Planning a Cottage Garden

Planning a Cottage Garden
Planning a cottage garden is an enjoyable venture. Start by selecting the site in the landscape that is most suitable. For best results, choose a spot with full sun if possible.

When planning any garden, I find it helpful to study examples of the garden style I’m undertaking. In the case of a cottage garden, one might look at a good example, such as Beatrix Potter’s cottage garden at Hilltop Farm. Most of the small gardens in Colonial Williamsburg remind me of cottage gardens, so they could serve as examples as well.

If at all possible, choose a spot with clearly defined boundaries for the cottage garden rather than an area in the middle of a front lawn that is wide open on all sides. This might be an area that contains a wall, a hedge, or fences—particularly a white picket fence.

Before planting, it is helpful to run a soil test. This will help you to make the best possible plant selections. If the soil test reveals that your soil is acid, acid loving species are most appropriate for the site.

The soil test should also indicate whether your soil needs enriched with organic matter or fertilizer. Generally, most of the plants found in cottage gardens do best in a rich soil.

Pay close attention to the mature size of each plant you choose for a cottage garden. Avoid overcrowding the plants as this will help to minimize plant diseases.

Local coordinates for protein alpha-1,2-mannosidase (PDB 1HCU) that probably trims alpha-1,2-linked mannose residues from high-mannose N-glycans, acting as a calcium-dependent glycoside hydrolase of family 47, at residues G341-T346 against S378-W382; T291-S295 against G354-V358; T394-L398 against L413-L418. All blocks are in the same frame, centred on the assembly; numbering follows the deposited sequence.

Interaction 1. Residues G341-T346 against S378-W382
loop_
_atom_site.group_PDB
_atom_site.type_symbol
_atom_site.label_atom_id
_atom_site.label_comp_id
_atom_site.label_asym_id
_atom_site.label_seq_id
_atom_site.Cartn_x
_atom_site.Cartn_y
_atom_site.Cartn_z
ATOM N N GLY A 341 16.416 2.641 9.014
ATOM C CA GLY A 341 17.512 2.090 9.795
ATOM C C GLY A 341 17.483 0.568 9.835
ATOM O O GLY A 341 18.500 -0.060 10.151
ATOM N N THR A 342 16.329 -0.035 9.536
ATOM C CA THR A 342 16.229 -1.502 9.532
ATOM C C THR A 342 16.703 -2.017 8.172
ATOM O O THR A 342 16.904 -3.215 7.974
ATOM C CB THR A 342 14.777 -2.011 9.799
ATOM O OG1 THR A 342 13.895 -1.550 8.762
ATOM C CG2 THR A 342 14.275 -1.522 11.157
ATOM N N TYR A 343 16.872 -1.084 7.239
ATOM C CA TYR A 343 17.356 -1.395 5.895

One of the most important guidelines for cottage gardens is a very simple one. That is to avoid placing plants in rows with the exception being vegetables. They will look so much more natural if planted in drifts. For example, place three hollyhocks to form a curve or semi-circle.

The beauty of a cottage garden is that it can be created with your favorite kinds of flowers even if some of the individual flower colors appear to clash with another color in the garden. This is one reason a cottage garden tends to look more natural than most formal garden styles.

Usually, the best time to plant a cottage garden is during the spring, and this is particularly true for those gardeners living in areas with a short growing season. Planting in early spring allows the plants time to become fairly well established before the heat and humidity of summer makes an appearance. In areas with longer growing seasons, a cottage garden could also be planted in the late summer to early fall, assuming you can keep the plants well watered so they get well established before the cold weather arrives in late fall/early winter.

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This content was written by Connie Krochmal. If you wish to use this content in any manner, you need written permission. Contact Connie Krochmal for details.